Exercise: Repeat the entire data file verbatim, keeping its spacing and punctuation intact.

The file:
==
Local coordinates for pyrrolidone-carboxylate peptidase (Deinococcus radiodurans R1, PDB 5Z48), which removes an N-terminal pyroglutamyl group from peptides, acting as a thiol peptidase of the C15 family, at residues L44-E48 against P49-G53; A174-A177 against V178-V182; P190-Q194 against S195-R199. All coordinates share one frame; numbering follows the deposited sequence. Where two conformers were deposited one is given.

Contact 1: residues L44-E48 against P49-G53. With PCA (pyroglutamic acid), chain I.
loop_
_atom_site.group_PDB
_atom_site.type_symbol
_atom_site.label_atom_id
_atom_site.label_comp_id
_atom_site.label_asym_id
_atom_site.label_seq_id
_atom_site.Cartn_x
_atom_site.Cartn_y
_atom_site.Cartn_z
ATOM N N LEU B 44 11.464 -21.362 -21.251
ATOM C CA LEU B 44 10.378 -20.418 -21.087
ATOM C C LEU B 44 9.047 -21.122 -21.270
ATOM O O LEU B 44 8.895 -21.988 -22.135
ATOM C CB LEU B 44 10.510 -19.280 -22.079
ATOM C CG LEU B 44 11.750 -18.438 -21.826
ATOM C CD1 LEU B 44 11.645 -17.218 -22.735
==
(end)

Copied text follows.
Local coordinates for pyrrolidone-carboxylate peptidase (Deinococcus radiodurans R1, PDB 5Z48), which removes an N-terminal pyroglutamyl group from peptides, acting as a thiol peptidase of the C15 family, at residues L44-E48 against P49-G53; A174-A177 against V178-V182; P190-Q194 against S195-R199. All coordinates share one frame; numbering follows the deposited sequence. Where two conformers were deposited one is given.

Contact 1: residues L44-E48 against P49-G53. With PCA (pyroglutamic acid), chain I.
loop_
_atom_site.group_PDB
_atom_site.type_symbol
_atom_site.label_atom_id
_atom_site.label_comp_id
_atom_site.label_asym_id
_atom_site.label_seq_id
_atom_site.Cartn_x
_atom_site.Cartn_y
_atom_site.Cartn_z
ATOM N N LEU B 44 11.464 -21.362 -21.251
ATOM C CA LEU B 44 10.378 -20.418 -21.087
ATOM C C LEU B 44 9.047 -21.122 -21.270
ATOM O O LEU B 44 8.895 -21.988 -22.135
ATOM C CB LEU B 44 10.510 -19.280 -22.079
ATOM C CG LEU B 44 11.750 -18.438 -21.826
ATOM C CD1 LEU B 44 11.645 -17.218 -22.735